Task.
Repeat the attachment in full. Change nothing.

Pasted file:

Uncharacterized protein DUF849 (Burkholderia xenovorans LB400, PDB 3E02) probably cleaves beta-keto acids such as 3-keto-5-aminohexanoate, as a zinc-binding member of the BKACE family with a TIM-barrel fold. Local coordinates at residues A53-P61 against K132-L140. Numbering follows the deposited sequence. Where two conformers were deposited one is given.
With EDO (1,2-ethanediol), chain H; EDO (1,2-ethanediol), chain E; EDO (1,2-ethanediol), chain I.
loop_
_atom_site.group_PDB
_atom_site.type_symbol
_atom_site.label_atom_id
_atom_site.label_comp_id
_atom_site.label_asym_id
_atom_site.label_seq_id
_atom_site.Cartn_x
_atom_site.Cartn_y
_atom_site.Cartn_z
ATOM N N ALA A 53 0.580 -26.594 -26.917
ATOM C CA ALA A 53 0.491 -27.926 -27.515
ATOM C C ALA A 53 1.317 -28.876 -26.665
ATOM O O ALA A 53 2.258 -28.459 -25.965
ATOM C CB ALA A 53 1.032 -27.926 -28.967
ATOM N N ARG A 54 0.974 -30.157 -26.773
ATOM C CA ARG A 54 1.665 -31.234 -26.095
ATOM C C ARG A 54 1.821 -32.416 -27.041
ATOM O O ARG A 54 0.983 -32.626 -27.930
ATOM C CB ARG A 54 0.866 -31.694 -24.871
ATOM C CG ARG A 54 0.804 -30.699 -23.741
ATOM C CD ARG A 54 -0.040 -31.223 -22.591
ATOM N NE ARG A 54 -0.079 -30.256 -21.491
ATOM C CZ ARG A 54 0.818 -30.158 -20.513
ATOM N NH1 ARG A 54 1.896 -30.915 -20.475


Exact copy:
Uncharacterized protein DUF849 (Burkholderia xenovorans LB400, PDB 3E02) probably cleaves beta-keto acids such as 3-keto-5-aminohexanoate, as a zinc-binding member of the BKACE family with a TIM-barrel fold. Local coordinates at residues A53-P61 against K132-L140. Numbering follows the deposited sequence. Where two conformers were deposited one is given.
With EDO (1,2-ethanediol), chain H; EDO (1,2-ethanediol), chain E; EDO (1,2-ethanediol), chain I.
loop_
_atom_site.group_PDB
_atom_site.type_symbol
_atom_site.label_atom_id
_atom_site.label_comp_id
_atom_site.label_asym_id
_atom_site.label_seq_id
_atom_site.Cartn_x
_atom_site.Cartn_y
_atom_site.Cartn_z
ATOM N N ALA A 53 0.580 -26.594 -26.917
ATOM C CA ALA A 53 0.491 -27.926 -27.515
ATOM C C ALA A 53 1.317 -28.876 -26.665
ATOM O O ALA A 53 2.258 -28.459 -25.965
ATOM C CB ALA A 53 1.032 -27.926 -28.967
ATOM N N ARG A 54 0.974 -30.157 -26.773
ATOM C CA ARG A 54 1.665 -31.234 -26.095
ATOM C C ARG A 54 1.821 -32.416 -27.041
ATOM O O ARG A 54 0.983 -32.626 -27.930
ATOM C CB ARG A 54 0.866 -31.694 -24.871
ATOM C CG ARG A 54 0.804 -30.699 -23.741
ATOM C CD ARG A 54 -0.040 -31.223 -22.591
ATOM N NE ARG A 54 -0.079 -30.256 -21.491
ATOM C CZ ARG A 54 0.818 -30.158 -20.513
ATOM N NH1 ARG A 54 1.896 -30.915 -20.475